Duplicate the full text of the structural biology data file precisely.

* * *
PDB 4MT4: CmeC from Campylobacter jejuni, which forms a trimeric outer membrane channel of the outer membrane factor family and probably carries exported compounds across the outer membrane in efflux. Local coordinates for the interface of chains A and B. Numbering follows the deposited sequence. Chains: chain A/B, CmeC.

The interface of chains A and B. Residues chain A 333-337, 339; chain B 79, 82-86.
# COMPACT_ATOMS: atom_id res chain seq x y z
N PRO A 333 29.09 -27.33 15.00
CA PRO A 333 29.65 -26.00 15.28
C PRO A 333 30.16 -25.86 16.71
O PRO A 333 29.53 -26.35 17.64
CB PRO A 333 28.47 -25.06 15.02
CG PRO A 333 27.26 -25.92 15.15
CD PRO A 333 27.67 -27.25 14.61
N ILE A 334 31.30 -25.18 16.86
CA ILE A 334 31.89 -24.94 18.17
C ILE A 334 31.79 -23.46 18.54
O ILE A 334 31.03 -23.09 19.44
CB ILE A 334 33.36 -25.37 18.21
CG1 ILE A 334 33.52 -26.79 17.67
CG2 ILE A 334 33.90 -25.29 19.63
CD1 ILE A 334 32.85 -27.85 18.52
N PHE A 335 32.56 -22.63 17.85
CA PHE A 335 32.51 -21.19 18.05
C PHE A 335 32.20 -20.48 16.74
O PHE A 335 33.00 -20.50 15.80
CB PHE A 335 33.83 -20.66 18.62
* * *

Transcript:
PDB 4MT4: CmeC from Campylobacter jejuni, which forms a trimeric outer membrane channel of the outer membrane factor family and probably carries exported compounds across the outer membrane in efflux. Local coordinates for the interface of chains A and B. Numbering follows the deposited sequence. Chains: chain A/B, CmeC.

The interface of chains A and B. Residues chain A 333-337, 339; chain B 79, 82-86.
# COMPACT_ATOMS: atom_id res chain seq x y z
N PRO A 333 29.09 -27.33 15.00
CA PRO A 333 29.65 -26.00 15.28
C PRO A 333 30.16 -25.86 16.71
O PRO A 333 29.53 -26.35 17.64
CB PRO A 333 28.47 -25.06 15.02
CG PRO A 333 27.26 -25.92 15.15
CD PRO A 333 27.67 -27.25 14.61
N ILE A 334 31.30 -25.18 16.86
CA ILE A 334 31.89 -24.94 18.17
C ILE A 334 31.79 -23.46 18.54
O ILE A 334 31.03 -23.09 19.44
CB ILE A 334 33.36 -25.37 18.21
CG1 ILE A 334 33.52 -26.79 17.67
CG2 ILE A 334 33.90 -25.29 19.63
CD1 ILE A 334 32.85 -27.85 18.52
N PHE A 335 32.56 -22.63 17.85
CA PHE A 335 32.51 -21.19 18.05
C PHE A 335 32.20 -20.48 16.74
O PHE A 335 33.00 -20.50 15.80
CB PHE A 335 33.83 -20.66 18.62